Fight to Preserve Public Health Regulations
Many in the industry believe third-party inspectors play an important role in protecting those who swim in pools, as well as those who maintain them.
In recent weeks, industry associations have combated measures in at least two states that aimed to diminish the roles inspectors play in enforcing compliance with federal and local regulations. Many in the industry believe third-party inspectors play an important role in protecting those who swim in pools, as well as those who maintain them.
Recent instances in Georgia and Florida brought the issue to light. Georgia House Bill 219, sponsored by Rep. Jeff Jones (R-Brunswick), aimed to exempt semipublic pools, such as those found at condominiums and apartments, from licensing and inspection requirements. The bill arose from the frustrations of a condo owner who fell victim to an overzealous health inspector.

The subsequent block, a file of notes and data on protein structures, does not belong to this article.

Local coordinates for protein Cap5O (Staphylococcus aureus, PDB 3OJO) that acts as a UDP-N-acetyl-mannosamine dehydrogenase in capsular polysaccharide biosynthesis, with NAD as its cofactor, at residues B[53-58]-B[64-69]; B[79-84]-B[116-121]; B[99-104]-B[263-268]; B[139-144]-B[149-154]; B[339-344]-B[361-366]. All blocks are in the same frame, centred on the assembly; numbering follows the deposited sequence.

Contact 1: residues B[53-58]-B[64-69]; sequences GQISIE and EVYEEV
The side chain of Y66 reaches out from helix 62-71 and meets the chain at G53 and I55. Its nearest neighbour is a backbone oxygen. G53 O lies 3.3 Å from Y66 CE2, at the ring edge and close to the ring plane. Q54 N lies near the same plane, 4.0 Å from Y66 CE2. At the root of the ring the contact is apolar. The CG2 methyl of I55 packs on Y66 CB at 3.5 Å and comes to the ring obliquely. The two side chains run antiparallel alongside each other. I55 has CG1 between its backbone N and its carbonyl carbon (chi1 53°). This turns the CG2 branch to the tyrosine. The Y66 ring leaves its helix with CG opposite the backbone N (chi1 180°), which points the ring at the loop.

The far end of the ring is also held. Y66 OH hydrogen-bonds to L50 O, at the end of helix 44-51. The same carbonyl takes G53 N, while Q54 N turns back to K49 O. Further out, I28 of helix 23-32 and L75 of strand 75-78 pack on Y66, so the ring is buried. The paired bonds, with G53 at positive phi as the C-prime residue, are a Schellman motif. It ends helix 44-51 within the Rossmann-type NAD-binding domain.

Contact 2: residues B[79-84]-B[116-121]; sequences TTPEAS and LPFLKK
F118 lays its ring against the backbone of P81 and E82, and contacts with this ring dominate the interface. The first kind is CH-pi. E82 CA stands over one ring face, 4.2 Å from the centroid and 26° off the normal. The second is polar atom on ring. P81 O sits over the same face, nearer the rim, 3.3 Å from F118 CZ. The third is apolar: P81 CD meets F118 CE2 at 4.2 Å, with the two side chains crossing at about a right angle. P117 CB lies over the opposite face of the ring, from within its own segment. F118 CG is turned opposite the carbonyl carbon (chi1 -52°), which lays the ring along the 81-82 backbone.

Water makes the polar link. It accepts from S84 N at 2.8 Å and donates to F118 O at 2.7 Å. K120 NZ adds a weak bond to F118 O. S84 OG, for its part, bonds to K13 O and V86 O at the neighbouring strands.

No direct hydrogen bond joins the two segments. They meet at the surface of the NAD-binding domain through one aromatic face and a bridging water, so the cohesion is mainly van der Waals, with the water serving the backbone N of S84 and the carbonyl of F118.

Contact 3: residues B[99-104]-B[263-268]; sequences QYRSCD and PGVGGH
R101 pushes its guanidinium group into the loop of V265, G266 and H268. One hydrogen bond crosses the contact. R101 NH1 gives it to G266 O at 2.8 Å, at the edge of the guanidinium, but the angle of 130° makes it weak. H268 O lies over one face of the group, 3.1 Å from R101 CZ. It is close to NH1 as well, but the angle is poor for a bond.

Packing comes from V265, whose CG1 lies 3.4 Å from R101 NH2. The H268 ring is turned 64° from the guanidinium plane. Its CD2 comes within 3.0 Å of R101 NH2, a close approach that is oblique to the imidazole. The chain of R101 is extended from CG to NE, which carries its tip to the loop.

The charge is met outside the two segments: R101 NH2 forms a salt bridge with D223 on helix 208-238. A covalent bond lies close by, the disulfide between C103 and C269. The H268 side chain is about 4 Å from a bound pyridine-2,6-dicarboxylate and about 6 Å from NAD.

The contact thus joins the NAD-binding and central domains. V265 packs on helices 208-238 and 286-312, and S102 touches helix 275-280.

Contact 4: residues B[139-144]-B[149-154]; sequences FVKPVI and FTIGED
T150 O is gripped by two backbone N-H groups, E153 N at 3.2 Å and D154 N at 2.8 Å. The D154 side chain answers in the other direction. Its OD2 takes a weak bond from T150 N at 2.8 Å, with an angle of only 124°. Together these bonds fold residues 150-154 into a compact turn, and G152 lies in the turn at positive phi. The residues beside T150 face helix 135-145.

The bill sailed through the House with a vote of 152-8 last month, prompting the APSP Georgia Chapter into action. Industry officials tried to convince senators that the bill posed a safety threat to the approximately 6.9 million people who swim in pools at multifamily properties.
“It’s not that health inspections necessarily make things safer,” he said. “But it gives you a forced reset that everything is working properly. … It’s checks-and-balances for us, too.”
The chapter hired a Washington, D.C.-based lobbying firm called Dentons to help thwart the effort. APSP, at the national level, issued a call to action, urging members to contact state senators.
An insurance lobbying group also became involved, fearing that the bill could increase liability.
Still worked with Rep. Jones to amend the bill so it only applies to pools with a bather load capacity of 75 or fewer. Those pools will simply require an annual inspection. The Realtors association is satisfied because it should protect properties from overbearing inspectors. The revised bill is expected to pass both houses, Still said.
Meanwhile in Florida, FSPA is grappling with a law that effectively stripped inspectors of their authority to shut down pools.